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Milling a Glock slide for MOS cut? Login/Join 
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Im thinking of sending a Glock 21 to get milled for a red dot.

Would it be a stupid idea to get the slide milled to the glock mos specs? My thinking is I never know what red dots will come out in the future. I know I would need an adapter plate but I would always have the option to convert to another red dot.

If I would mill for a trijicon rmr I feel I would be locked in.

Thoughts?


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Posts: 4502 | Location: Pittsburgh, PA, USA | Registered: February 27, 2001Reply With QuoteReport This Post
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The big complaint about the MOS system is that it raises the height of the optic due to the plate and the plates are fragile. I have not had the latter problem and the former doesn't bother me. But I bet the number of people who do that milling is pretty small(don't know have not searched). Does glock not offer an MOS 21 slide if that's what you really want? But in any case the RMR is the best of the dots right now, and lots of other stuff use their footprint and IMO will continue to do so, so I wouldn't worry too much about getting one milled to the RMR footprint.


“So in war, the way is to avoid what is strong, and strike at what is weak.”
 
Posts: 9154 | Registered: October 14, 2004Reply With QuoteReport This Post
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Does anybody even do this? It seems like with the proliferation of good aftermarket MOS plates that there would be a market for it. I don't know that I've ever seen it.

If you otherwise want to go modular, look at Agency Arms' AOS.
 
Posts: 3731 | Location: Iowa | Registered: February 24, 2011Reply With QuoteReport This Post
Big Stack
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I'm a little surprised, given the popularity of the MOS system, that optics makers aren't offering red dots that will mount directly to the MOS cut, with no intermediate plate.
 
Posts: 19951 | Registered: November 05, 2003Reply With QuoteReport This Post
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quote:
Originally posted by BBMW:
I'm a little surprised, given the popularity of the MOS system, that optics makers aren't offering red dots that will mount directly to the MOS cut, with no intermediate plate.


The military standardized to the 1913 rail, and most everyone else has. The military selected M-Lok over Keymod, so things are standardizing there as well. Aimpoint's 4-screw micro mount pattern is used by many other red dot companies, but notably not Trijicon with the MRO.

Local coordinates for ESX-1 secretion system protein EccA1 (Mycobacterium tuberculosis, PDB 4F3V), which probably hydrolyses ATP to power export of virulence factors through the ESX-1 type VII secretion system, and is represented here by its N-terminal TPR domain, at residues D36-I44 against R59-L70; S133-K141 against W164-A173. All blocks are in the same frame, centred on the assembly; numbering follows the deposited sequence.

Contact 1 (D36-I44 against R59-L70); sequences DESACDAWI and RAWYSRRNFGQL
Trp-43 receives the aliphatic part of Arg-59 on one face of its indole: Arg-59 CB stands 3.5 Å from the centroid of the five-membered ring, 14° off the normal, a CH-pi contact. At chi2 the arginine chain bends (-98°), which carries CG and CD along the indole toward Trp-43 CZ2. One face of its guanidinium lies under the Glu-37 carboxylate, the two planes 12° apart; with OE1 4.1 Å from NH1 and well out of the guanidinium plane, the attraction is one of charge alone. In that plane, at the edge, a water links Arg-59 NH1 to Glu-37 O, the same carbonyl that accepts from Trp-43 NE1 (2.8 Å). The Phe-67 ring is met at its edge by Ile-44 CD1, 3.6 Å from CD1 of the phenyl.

Open red dot sights for pistol are just all over the place. First were the Doctor and JPoint patterns, then the RMR, and now the DPP. Since the military selected the DPP for the M17/M18 I would hope that pattern becomes a standard. Trijicon has a bigger installed base with the RMR and is the "standard" ability to take abuse, so really, it should have become the standard. And now with the 43X/48 MOS and P365 XL the RMSc pattern seems to be standardizing for small pistols. Except Trijicon's RMRcc introduced yet another new pattern.

Infuriating, isn't it?

Buy an aftermarket slide with the cut of your choice, if you want to change, buy another aftermarket slide.
 
Posts: 2369 | Location: Indiana | Registered: December 28, 2004Reply With QuoteReport This Post
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Does anybody even do this?

according to a quick search I see a couple that show it, but no idea if thats actually real or the tradeoffs. example..https://chpws.com/product/glock-slide-optic-milling

I'm totally committed to RMR's at the moment so I don't care too much about the risks as I can't see trijicon abandoning that pattern and many others also use it.


“So in war, the way is to avoid what is strong, and strike at what is weak.”
 
Posts: 9154 | Registered: October 14, 2004Reply With QuoteReport This Post
Big Stack
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Or you can play the MOS game (or the same with other gun brands) and deal with plates. I like the concept of not being locked into one brands pattern.

quote:
Originally posted by Lefty Sig:
quote:
Originally posted by BBMW:
I'm a little surprised, given the popularity of the MOS system, that optics makers aren't offering red dots that will mount directly to the MOS cut, with no intermediate plate.


The military standardized to the 1913 rail, and most everyone else has. The military selected M-Lok over Keymod, so things are standardizing there as well. Aimpoint's 4-screw micro mount pattern is used by many other red dot companies, but notably not Trijicon with the MRO.

Open red dot sights for pistol are just all over the place. First were the Doctor and JPoint patterns, then the RMR, and now the DPP. Since the military selected the DPP for the M17/M18 I would hope that pattern becomes a standard. Trijicon has a bigger installed base with the RMR and is the "standard" ability to take abuse, so really, it should have become the standard. And now with the 43X/48 MOS and P365 XL the RMSc pattern seems to be standardizing for small pistols. Except Trijicon's RMRcc introduced yet another new pattern.

Infuriating, isn't it?

Buy an aftermarket slide with the cut of your choice, if you want to change, buy another aftermarket slide.
 
Posts: 19951 | Registered: November 05, 2003Reply With QuoteReport This Post
I got a Million of 'em!
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Agency Arms AOS cut. It’s a plate that’s better than Glock and future proof. Plus you can put the sights in front of the optic.